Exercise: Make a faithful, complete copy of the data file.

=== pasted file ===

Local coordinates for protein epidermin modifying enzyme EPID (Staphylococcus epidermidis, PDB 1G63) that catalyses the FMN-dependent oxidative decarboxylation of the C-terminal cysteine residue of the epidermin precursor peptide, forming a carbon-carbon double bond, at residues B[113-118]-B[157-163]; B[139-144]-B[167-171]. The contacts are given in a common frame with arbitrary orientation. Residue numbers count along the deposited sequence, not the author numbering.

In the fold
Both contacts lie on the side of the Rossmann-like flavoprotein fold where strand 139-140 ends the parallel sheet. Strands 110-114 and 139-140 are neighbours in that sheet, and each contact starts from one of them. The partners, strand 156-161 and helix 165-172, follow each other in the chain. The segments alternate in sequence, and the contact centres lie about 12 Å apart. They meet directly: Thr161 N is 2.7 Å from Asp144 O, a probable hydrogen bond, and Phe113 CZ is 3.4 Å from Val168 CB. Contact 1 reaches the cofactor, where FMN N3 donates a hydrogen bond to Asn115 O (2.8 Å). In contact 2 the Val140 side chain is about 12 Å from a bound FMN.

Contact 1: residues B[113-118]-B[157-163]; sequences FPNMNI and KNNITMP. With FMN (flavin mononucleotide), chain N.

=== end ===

Local coordinates for protein epidermin modifying enzyme EPID (Staphylococcus epidermidis, PDB 1G63) that catalyses the FMN-dependent oxidative decarboxylation of the C-terminal cysteine residue of the epidermin precursor peptide, forming a carbon-carbon double bond, at residues B[113-118]-B[157-163]; B[139-144]-B[167-171]. The contacts are given in a common frame with arbitrary orientation. Residue numbers count along the deposited sequence, not the author numbering.

In the fold
Both contacts lie on the side of the Rossmann-like flavoprotein fold where strand 139-140 ends the parallel sheet. Strands 110-114 and 139-140 are neighbours in that sheet, and each contact starts from one of them. The partners, strand 156-161 and helix 165-172, follow each other in the chain. The segments alternate in sequence, and the contact centres lie about 12 Å apart. They meet directly: Thr161 N is 2.7 Å from Asp144 O, a probable hydrogen bond, and Phe113 CZ is 3.4 Å from Val168 CB. Contact 1 reaches the cofactor, where FMN N3 donates a hydrogen bond to Asn115 O (2.8 Å). In contact 2 the Val140 side chain is about 12 Å from a bound FMN.

Contact 1: residues B[113-118]-B[157-163]; sequences FPNMNI and KNNITMP. With FMN (flavin mononucleotide), chain N.